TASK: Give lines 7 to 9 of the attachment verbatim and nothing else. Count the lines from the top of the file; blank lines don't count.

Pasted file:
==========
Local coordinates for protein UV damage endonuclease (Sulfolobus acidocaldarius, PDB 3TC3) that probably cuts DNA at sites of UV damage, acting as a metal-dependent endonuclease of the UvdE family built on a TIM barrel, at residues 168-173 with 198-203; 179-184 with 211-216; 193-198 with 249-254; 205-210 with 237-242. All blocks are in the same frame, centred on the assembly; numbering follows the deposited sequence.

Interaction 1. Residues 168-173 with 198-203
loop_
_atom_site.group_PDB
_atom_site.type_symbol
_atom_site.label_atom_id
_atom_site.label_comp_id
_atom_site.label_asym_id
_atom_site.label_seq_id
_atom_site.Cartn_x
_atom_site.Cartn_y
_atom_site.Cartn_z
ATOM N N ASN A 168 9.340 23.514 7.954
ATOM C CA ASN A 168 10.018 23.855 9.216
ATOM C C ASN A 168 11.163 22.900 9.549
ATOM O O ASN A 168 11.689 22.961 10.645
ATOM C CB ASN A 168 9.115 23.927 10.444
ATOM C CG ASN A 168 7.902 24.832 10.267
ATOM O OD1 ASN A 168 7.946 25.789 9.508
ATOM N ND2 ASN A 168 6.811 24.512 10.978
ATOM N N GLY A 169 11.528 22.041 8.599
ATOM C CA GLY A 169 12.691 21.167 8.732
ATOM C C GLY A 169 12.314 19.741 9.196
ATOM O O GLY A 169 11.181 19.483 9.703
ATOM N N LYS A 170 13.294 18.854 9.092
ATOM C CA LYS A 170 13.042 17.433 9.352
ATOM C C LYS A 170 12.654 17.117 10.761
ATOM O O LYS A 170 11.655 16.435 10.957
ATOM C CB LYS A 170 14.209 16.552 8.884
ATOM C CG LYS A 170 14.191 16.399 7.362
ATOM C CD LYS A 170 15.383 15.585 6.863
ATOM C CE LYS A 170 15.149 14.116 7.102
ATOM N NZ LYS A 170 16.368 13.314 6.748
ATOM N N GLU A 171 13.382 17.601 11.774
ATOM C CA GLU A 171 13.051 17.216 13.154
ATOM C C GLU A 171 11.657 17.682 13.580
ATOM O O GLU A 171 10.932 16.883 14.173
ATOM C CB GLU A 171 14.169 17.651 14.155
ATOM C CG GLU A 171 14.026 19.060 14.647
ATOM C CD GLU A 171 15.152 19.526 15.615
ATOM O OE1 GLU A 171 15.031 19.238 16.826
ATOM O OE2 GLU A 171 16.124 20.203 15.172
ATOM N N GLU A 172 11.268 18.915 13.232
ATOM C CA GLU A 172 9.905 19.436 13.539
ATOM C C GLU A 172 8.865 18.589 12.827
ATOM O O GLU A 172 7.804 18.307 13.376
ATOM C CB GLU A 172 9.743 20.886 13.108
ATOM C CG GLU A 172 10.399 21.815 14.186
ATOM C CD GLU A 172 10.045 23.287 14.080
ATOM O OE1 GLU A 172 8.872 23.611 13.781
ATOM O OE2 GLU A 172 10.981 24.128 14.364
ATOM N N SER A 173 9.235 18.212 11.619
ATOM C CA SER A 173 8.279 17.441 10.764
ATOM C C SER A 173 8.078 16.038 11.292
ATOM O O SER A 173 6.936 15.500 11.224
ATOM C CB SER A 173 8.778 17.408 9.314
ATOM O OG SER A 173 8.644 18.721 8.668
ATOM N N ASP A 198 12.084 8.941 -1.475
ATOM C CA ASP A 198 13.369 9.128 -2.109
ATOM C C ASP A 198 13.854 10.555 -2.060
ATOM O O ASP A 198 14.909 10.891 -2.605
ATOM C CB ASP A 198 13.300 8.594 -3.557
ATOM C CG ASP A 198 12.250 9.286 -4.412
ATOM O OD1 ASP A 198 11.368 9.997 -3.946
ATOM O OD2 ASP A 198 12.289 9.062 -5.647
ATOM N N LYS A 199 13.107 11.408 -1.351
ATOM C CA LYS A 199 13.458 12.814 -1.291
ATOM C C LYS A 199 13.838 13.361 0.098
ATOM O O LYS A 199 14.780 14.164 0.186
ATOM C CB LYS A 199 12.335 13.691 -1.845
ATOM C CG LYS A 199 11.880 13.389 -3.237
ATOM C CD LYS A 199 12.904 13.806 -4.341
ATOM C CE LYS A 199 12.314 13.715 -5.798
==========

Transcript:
_atom_site.label_comp_id
_atom_site.label_asym_id
_atom_site.label_seq_id